If you are going to court to give evidence in a committal hearing, in the Magistrates’ Court, you will have made a statement to the police and received a summons requiring you to go to court and answer questions about what you have told the police.
If you are going to court to give evidence in a criminal trial, in either the County Court or Supreme Court, you will have made a statement to the police and received a subpoena requiring you to go to court and answer questions about what you have told the police.
The informant, Office of Public Prosecutions' (OPP) solicitor or Witness Assistance Service (WAS) worker – will tell you when you are required to give evidence. It will not necessarily be on the day specified in the summons or subpeona.
On the day you go to court
On the day you go to court, it is advisable to arrive at court at least half an hour before the time on your summons or subpoena. There may be delays entering the court due to security screening.
You may have made arrangements with the police informant about a meeting place and time. If not, you will need to do the following things.
go through court security, if necessary.
check the daily court list on the notice board in the foyer of the court.
find (on the court list) the name of the accused, which is on the front of the subpoena, and make a note of the courtroom number.
go to the correct courtroom and wait outside for the police informant, OPP solicitor or WAS worker to meet you.
if you do not want to have your address read out in court, tell the police informant or the OPP solicitor before you go into court.
If you are at a regional court, you can go to the Registrar’s Counter for help.
What to do in court
When you first arrive, you will be asked to sit outside the courtroom until you are called to give evidence. As a witness you cannot sit in court and listen to evidence given by other witnesses.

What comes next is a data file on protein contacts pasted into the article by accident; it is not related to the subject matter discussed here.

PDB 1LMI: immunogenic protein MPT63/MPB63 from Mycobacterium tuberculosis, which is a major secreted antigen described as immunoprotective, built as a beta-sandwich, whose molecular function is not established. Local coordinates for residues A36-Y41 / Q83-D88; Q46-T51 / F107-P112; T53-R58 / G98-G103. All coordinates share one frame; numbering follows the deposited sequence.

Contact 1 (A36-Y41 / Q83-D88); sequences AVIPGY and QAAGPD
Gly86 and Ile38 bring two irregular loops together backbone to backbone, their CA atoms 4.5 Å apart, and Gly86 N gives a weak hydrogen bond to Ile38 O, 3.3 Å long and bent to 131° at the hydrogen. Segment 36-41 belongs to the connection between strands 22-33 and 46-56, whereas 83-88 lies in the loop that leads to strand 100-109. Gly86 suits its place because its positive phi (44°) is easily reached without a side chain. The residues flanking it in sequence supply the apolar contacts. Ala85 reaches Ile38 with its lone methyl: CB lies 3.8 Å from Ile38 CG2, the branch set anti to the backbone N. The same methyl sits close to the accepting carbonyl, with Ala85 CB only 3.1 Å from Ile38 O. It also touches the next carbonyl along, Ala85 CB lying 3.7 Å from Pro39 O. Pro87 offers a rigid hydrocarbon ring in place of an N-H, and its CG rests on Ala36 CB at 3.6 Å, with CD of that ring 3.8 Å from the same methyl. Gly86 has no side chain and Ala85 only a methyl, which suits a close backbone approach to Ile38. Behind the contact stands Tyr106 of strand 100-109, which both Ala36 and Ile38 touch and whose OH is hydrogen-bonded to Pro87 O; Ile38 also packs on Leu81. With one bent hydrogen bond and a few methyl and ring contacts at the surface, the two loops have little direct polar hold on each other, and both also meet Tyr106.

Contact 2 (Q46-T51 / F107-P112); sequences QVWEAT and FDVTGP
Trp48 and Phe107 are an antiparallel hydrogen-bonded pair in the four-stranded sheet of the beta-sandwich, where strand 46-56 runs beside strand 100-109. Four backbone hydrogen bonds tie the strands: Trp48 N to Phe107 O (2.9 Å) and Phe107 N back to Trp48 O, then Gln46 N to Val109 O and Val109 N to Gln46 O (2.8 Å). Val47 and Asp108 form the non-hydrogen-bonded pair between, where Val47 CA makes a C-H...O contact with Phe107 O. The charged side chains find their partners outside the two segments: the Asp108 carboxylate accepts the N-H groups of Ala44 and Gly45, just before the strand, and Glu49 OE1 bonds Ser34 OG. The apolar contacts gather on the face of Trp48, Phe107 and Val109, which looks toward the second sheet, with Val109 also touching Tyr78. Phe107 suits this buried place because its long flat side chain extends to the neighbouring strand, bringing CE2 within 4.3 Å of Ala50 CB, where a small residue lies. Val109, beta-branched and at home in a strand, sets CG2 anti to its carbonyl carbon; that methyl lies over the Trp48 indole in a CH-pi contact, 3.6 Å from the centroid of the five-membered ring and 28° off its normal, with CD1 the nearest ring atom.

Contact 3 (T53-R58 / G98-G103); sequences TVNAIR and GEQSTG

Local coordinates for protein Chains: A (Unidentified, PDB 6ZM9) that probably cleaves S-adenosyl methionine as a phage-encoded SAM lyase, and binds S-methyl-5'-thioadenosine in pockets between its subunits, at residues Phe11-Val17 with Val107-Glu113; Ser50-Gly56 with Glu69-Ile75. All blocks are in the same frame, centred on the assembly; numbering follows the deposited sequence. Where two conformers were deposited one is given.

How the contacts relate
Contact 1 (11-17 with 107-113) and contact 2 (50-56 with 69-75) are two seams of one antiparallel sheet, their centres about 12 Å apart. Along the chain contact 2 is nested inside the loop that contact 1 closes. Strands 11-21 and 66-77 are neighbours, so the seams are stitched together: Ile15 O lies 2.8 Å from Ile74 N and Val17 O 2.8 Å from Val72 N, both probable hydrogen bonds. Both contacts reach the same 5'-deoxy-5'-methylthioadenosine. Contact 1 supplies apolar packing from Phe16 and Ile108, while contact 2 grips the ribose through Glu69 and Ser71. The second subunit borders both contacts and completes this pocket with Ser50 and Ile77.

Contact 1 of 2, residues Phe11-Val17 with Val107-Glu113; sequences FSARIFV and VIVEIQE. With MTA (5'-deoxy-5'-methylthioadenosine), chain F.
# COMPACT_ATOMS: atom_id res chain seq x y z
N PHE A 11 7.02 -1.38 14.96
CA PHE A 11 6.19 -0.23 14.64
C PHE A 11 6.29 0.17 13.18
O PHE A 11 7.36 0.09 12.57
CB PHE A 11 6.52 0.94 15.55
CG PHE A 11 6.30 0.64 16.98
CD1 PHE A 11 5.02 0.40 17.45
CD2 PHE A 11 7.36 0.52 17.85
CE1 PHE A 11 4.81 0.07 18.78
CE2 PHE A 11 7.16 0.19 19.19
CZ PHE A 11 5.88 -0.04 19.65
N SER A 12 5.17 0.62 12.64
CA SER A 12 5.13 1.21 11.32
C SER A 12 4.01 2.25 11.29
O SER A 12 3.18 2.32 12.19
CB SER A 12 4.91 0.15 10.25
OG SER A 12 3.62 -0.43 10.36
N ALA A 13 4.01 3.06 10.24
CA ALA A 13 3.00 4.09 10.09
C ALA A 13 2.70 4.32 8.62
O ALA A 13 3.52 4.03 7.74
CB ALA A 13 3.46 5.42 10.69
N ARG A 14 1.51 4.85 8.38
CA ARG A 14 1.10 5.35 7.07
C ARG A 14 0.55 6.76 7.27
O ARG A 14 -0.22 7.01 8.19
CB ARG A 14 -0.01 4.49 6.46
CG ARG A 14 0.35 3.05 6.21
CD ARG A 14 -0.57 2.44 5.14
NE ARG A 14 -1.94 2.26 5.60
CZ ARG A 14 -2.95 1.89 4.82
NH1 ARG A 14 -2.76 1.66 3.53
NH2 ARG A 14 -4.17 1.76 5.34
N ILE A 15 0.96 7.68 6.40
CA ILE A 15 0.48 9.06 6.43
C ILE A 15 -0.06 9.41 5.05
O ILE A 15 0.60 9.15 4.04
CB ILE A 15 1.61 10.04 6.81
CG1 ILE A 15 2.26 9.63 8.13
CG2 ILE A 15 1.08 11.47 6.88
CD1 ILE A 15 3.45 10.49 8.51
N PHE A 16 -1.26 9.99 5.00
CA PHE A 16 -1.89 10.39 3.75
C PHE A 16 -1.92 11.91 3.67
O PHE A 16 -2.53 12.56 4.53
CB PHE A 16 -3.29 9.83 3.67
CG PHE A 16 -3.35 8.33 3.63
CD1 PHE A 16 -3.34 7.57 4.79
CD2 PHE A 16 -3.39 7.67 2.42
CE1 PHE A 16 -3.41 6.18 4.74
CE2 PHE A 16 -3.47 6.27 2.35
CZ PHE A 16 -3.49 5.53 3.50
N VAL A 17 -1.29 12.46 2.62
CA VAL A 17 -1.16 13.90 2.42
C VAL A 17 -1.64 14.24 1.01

It is important to avoid talking to strangers while you are waiting, as they may be witnesses or jurors in the matter. If you know other witnesses you may speak to them, but avoid talking about the matter. It is important that the evidence to be given by a witness is not influenced by something another witness tells them. If you are near people involved in the matter who make you feel uncomfortable, you should tell the police informant or the OPP solicitor.
Sometimes you will have to wait a long time before you are called to give evidence. It is difficult to accurately predict how long other witnesses giving evidence, or discussions in court, will take. You could use this time to read over your statement. If there is anything you disagree with in your statement, you should tell the OPP solicitor or police informant. It is also a good idea to bring a book or magazine to read.
It is normal to feel nervous about going to court and giving evidence. The OPP’s WAS can give you information and support throughout the process.
If you have any concerns about your safety while giving evidence in court, you should contact someone from the prosecution team – either the police informant, solicitor or WAS.
Once you start giving evidence you need to remain at court until finished. This may mean returning on the next or other days until you are excused at the end of the evidence.